ESPE Abstracts (2016) 86 P-P1-920

ESPE2016 Poster Presentations Thyroid P1 (48 abstracts)

Lowering of the TSH cut-off Limit Substantially Alters Universally Accepted Key Features of Congenital Hypothyroidism. Reconsideration of the Use of FT4 levels for Diagnosis and Treatment

Alexandra Iliadi a, , Anna Gika b , Dimitris Platis b , Vasiliki Giogli b , Giorgos Chouliaras a , Ioanna Kosteria a , Paraskevi Kazakou a , Despoina Apostolaki a , George Chrousos a , Panagiotis Girginoudis a , Christina Kanaka-Gantenbein a & Antonis Voutetakis a


aFirst Department of Pediatrics, University of Athens, School of Medicine, “Aghia Sophia” Children’s Hospital, Athens, Greece; bDepartment of Biochemical Laboratories, Institute of Child Health, Athens, Greece

Background: The term Congenital Hypothyroidism (CH) describes children with subnormal thyroid hormone levels present at birth. According to literature, CH has an incidence of ~1:1500–1:3000 births with a clear predominance of females (female:male ratio 2:1) and is mainly caused by thyroid dysgenesis (80%). Low FT4 levels have been used as important criteria for CH diagnosis and treatment initiation. The Greek neonatal CH screening program has followed the TSH cut-off lowering-trend, observed worldwide, from the initial 35 to 6 mU/L.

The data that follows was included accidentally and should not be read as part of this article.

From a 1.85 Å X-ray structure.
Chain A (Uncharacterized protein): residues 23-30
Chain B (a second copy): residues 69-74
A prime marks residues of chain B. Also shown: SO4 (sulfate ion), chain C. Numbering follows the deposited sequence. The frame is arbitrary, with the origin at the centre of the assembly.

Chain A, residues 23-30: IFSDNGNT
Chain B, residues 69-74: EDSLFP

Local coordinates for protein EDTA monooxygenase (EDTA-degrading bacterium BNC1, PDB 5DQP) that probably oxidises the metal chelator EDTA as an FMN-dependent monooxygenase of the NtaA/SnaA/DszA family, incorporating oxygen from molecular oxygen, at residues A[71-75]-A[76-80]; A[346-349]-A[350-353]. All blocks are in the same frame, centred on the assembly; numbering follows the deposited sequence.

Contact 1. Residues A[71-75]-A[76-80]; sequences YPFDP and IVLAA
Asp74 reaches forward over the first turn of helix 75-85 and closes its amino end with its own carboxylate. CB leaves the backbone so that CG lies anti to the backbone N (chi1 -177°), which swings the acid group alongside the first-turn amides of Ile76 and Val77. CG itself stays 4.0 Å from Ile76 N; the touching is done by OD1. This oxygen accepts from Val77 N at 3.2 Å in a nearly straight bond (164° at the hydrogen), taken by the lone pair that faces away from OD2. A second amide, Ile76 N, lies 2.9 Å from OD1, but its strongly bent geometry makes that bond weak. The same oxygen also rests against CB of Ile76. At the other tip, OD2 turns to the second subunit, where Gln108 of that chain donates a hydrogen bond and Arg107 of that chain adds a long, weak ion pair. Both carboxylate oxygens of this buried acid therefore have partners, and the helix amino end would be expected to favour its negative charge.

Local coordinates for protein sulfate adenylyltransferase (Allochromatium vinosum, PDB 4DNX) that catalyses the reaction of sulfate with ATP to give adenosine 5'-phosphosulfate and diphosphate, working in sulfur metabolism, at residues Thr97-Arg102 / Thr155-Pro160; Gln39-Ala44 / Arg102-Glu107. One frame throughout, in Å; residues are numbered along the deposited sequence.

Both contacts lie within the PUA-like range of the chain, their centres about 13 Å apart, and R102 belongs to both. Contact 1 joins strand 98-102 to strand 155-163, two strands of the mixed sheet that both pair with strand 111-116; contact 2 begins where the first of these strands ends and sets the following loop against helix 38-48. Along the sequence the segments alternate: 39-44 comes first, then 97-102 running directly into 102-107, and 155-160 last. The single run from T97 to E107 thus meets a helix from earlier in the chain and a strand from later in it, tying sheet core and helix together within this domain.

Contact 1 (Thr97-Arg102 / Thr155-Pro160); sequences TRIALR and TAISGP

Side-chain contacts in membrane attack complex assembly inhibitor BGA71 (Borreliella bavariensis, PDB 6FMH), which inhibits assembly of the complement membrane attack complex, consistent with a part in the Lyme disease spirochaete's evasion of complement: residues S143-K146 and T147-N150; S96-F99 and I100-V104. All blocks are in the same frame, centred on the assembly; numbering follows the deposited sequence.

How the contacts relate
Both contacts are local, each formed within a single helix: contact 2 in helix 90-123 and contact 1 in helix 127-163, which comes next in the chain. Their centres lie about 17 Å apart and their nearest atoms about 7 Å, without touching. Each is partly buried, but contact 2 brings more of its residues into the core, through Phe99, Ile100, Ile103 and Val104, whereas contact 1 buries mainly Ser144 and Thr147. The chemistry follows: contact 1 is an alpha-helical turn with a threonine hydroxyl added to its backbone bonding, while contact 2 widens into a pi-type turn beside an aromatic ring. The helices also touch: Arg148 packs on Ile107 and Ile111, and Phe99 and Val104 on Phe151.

Objective and hypotheses: To assess the impact of the TSH cut-off limit decrease on key CH features.

Method: Medical records of CH patients of the Greek screening program were reviewed.

Results: From 1980–2014 >3.6 million children were screened, 3209 were diagnosed with CH and in 2159 medical records were available. An increase in CH incidence from 1:3500 to 1:435 births was observed with the use of the cut-off limit of 35 and 6 mIU/L, respectively. Using the TSH cut-off limit of 35 mU/L, females comprised 78% of CH patients whereas, using cut-off limits <10 mU/L (i.e., last 15 years) marginal male preponderance was observed. In a total of 1839 patients in whom ultrasonographic data were available, thyroid dysgenesis was observed in only 16%. In patients with severe CH, thyroid dysgenesis, initial TSH >80 mU/L or patients who received a relatively high LT4 dose (>3 μg/kg per day) at the age of three years, ~32%, 13% and 67%, respectively, had normal FT4 levels (>8.5 pg/ml) at diagnosis.

Conclusion: Lowering of the TSH cut-off limit substantially alters the universally accepted key CH features: incidence is higher, male predominance is observed and thyroid dysgenesis is not the main etiology of CH. Lastly, the use of low FT4 values for CH diagnosis or LT4 initiation therapy should be reconsidered.

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